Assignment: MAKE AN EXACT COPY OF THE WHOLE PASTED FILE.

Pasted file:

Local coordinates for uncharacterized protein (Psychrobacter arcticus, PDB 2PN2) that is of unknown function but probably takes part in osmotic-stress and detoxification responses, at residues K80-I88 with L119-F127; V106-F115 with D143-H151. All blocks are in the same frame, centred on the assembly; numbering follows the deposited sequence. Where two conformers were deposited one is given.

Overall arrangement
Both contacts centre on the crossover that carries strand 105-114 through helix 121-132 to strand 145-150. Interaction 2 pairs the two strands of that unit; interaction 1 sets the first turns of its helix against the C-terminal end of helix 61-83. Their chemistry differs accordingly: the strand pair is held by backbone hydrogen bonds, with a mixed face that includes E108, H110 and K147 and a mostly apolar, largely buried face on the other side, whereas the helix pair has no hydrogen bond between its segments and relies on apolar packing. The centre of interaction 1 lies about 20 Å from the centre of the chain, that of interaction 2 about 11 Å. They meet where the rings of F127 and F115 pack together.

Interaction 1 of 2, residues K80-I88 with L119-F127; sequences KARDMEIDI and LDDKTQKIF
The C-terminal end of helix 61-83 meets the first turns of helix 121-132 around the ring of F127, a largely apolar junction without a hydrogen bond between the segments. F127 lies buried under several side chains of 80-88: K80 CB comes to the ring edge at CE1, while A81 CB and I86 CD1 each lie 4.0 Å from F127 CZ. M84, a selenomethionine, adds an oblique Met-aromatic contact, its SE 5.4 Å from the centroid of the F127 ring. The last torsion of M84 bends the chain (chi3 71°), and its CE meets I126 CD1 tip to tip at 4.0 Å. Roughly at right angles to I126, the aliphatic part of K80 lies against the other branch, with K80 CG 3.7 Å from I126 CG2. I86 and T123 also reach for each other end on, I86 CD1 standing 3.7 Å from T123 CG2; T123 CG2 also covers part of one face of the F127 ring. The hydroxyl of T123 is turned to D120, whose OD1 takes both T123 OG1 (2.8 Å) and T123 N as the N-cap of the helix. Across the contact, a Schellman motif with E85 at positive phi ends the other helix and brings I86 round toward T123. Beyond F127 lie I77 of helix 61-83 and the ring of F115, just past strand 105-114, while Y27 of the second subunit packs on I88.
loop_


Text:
Local coordinates for uncharacterized protein (Psychrobacter arcticus, PDB 2PN2) that is of unknown function but probably takes part in osmotic-stress and detoxification responses, at residues K80-I88 with L119-F127; V106-F115 with D143-H151. All blocks are in the same frame, centred on the assembly; numbering follows the deposited sequence. Where two conformers were deposited one is given.

Overall arrangement
Both contacts centre on the crossover that carries strand 105-114 through helix 121-132 to strand 145-150. Interaction 2 pairs the two strands of that unit; interaction 1 sets the first turns of its helix against the C-terminal end of helix 61-83. Their chemistry differs accordingly: the strand pair is held by backbone hydrogen bonds, with a mixed face that includes E108, H110 and K147 and a mostly apolar, largely buried face on the other side, whereas the helix pair has no hydrogen bond between its segments and relies on apolar packing. The centre of interaction 1 lies about 20 Å from the centre of the chain, that of interaction 2 about 11 Å. They meet where the rings of F127 and F115 pack together.

Interaction 1 of 2, residues K80-I88 with L119-F127; sequences KARDMEIDI and LDDKTQKIF
The C-terminal end of helix 61-83 meets the first turns of helix 121-132 around the ring of F127, a largely apolar junction without a hydrogen bond between the segments. F127 lies buried under several side chains of 80-88: K80 CB comes to the ring edge at CE1, while A81 CB and I86 CD1 each lie 4.0 Å from F127 CZ. M84, a selenomethionine, adds an oblique Met-aromatic contact, its SE 5.4 Å from the centroid of the F127 ring. The last torsion of M84 bends the chain (chi3 71°), and its CE meets I126 CD1 tip to tip at 4.0 Å. Roughly at right angles to I126, the aliphatic part of K80 lies against the other branch, with K80 CG 3.7 Å from I126 CG2. I86 and T123 also reach for each other end on, I86 CD1 standing 3.7 Å from T123 CG2; T123 CG2 also covers part of one face of the F127 ring. The hydroxyl of T123 is turned to D120, whose OD1 takes both T123 OG1 (2.8 Å) and T123 N as the N-cap of the helix. Across the contact, a Schellman motif with E85 at positive phi ends the other helix and brings I86 round toward T123. Beyond F127 lie I77 of helix 61-83 and the ring of F115, just past strand 105-114, while Y27 of the second subunit packs on I88.
loop_